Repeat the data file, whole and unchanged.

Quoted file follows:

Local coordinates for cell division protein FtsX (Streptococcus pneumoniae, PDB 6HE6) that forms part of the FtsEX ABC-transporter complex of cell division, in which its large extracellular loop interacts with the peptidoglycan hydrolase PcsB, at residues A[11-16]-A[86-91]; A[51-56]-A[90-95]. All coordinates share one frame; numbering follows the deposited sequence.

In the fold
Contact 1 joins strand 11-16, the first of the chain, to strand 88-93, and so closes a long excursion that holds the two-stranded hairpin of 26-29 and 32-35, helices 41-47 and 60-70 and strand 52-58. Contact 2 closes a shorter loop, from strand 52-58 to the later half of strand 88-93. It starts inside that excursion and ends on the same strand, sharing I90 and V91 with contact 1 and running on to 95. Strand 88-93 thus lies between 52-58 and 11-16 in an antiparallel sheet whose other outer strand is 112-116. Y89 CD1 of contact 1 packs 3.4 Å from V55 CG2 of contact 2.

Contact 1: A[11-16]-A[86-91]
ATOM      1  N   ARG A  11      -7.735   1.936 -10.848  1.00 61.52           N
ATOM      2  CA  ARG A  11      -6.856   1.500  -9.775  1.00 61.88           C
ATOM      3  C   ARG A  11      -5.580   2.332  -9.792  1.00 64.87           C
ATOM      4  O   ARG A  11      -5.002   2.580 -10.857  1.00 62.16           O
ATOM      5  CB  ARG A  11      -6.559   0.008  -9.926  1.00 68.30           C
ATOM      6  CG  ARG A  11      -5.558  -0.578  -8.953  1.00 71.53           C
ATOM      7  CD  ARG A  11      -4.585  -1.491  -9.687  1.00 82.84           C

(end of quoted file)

Local coordinates for cell division protein FtsX (Streptococcus pneumoniae, PDB 6HE6) that forms part of the FtsEX ABC-transporter complex of cell division, in which its large extracellular loop interacts with the peptidoglycan hydrolase PcsB, at residues A[11-16]-A[86-91]; A[51-56]-A[90-95]. All coordinates share one frame; numbering follows the deposited sequence.

In the fold
Contact 1 joins strand 11-16, the first of the chain, to strand 88-93, and so closes a long excursion that holds the two-stranded hairpin of 26-29 and 32-35, helices 41-47 and 60-70 and strand 52-58. Contact 2 closes a shorter loop, from strand 52-58 to the later half of strand 88-93. It starts inside that excursion and ends on the same strand, sharing I90 and V91 with contact 1 and running on to 95. Strand 88-93 thus lies between 52-58 and 11-16 in an antiparallel sheet whose other outer strand is 112-116. Y89 CD1 of contact 1 packs 3.4 Å from V55 CG2 of contact 2.

Contact 1: A[11-16]-A[86-91]
ATOM      1  N   ARG A  11      -7.735   1.936 -10.848  1.00 61.52           N
ATOM      2  CA  ARG A  11      -6.856   1.500  -9.775  1.00 61.88           C
ATOM      3  C   ARG A  11      -5.580   2.332  -9.792  1.00 64.87           C
ATOM      4  O   ARG A  11      -5.002   2.580 -10.857  1.00 62.16           O
ATOM      5  CB  ARG A  11      -6.559   0.008  -9.926  1.00 68.30           C
ATOM      6  CG  ARG A  11      -5.558  -0.578  -8.953  1.00 71.53           C
ATOM      7  CD  ARG A  11      -4.585  -1.491  -9.687  1.00 82.84           C